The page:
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12 of 13 people found the following review helpful
2.0 out of 5 stars Frustrating., 22 Jan 2013
This review is from: A Short History of England (Paperback)
This is a very annoying book. The author often leaves out important information.
The first time the House of Lords was mentioned I wondered - where did that come from? That's the type if thing you read a book like this to find out, but there's no explanation at all. I thought I may have missed something and checked the index, only to find that the House of Lords doesn't get a listing for another hundred or so pages.
The author tells us of the death of people he's neglected to tell us were alive to begin with. If someone's death is important enough to include surely we should be told who they were and why their death is of note.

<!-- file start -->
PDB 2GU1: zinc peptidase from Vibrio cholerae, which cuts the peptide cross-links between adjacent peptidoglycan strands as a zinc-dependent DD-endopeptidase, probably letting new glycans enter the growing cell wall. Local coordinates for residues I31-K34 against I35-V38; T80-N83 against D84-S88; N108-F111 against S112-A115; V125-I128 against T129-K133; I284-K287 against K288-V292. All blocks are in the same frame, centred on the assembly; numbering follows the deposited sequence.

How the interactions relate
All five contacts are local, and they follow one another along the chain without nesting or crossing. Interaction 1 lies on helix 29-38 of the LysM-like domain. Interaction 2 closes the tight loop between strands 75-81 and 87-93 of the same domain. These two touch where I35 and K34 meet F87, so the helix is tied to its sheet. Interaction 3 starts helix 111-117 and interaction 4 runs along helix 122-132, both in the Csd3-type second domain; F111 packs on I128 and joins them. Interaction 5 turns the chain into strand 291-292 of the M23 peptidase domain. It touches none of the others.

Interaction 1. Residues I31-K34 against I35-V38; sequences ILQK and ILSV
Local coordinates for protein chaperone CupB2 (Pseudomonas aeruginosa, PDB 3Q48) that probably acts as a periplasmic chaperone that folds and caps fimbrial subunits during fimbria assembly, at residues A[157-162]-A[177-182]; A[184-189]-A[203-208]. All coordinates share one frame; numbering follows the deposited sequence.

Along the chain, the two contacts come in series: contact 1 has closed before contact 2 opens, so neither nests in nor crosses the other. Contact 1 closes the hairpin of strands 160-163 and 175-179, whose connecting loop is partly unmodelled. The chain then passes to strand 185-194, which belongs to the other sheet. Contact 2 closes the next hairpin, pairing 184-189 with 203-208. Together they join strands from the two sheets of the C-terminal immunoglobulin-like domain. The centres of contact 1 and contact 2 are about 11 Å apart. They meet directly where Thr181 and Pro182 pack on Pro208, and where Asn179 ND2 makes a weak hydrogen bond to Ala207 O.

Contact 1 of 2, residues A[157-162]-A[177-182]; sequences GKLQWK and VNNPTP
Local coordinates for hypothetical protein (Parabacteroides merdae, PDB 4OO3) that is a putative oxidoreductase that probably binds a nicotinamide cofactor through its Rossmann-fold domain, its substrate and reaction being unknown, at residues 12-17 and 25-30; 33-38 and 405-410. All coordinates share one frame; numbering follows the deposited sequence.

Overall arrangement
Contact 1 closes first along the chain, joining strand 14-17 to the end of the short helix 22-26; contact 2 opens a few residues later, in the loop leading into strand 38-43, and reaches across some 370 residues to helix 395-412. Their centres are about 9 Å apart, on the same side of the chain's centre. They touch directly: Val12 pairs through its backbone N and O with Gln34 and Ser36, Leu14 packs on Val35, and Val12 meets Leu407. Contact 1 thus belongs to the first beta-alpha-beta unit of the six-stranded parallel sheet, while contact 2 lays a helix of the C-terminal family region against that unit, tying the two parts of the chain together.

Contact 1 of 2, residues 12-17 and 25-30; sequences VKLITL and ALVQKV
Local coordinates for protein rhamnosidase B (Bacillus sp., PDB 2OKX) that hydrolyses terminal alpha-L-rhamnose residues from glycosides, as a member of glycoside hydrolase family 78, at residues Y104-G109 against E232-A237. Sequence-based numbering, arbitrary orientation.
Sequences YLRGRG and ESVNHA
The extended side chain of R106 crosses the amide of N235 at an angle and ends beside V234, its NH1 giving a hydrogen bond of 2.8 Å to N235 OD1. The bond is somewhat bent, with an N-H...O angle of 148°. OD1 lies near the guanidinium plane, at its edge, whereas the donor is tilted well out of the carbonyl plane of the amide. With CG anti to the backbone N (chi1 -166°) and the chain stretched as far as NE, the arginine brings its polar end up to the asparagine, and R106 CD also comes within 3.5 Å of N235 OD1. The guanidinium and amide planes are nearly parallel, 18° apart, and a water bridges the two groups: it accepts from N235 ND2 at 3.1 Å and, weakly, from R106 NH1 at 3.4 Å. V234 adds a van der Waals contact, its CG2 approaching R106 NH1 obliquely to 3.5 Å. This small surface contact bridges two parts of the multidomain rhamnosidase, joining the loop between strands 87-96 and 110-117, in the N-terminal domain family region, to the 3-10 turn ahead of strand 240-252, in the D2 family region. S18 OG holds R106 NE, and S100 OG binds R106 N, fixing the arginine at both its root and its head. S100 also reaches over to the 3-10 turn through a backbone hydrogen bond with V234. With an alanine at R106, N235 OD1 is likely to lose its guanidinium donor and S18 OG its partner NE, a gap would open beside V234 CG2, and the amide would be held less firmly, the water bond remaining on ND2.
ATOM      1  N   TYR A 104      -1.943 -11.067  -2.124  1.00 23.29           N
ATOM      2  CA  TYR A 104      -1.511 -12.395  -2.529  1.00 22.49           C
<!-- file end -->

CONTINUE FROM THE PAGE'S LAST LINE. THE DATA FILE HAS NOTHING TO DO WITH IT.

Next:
Most surprising of all is how badly written this book is. The writing here tends to confuse rather than clarify. I find myself having to constantly look things up to discover what the author was trying to say. That many of the wikipedia pages I've looked at in order to make sense of this book are more accurate and written in far better prose than the author's should make him ashamed.
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10 of 11 people found the following review helpful
2.0 out of 5 stars Dull and uninspiring, 18 Dec 2012
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I am a great admirer of Simon Jenkins' writings in The Guardian, and it's almost impossible to believe this book came from the same pen.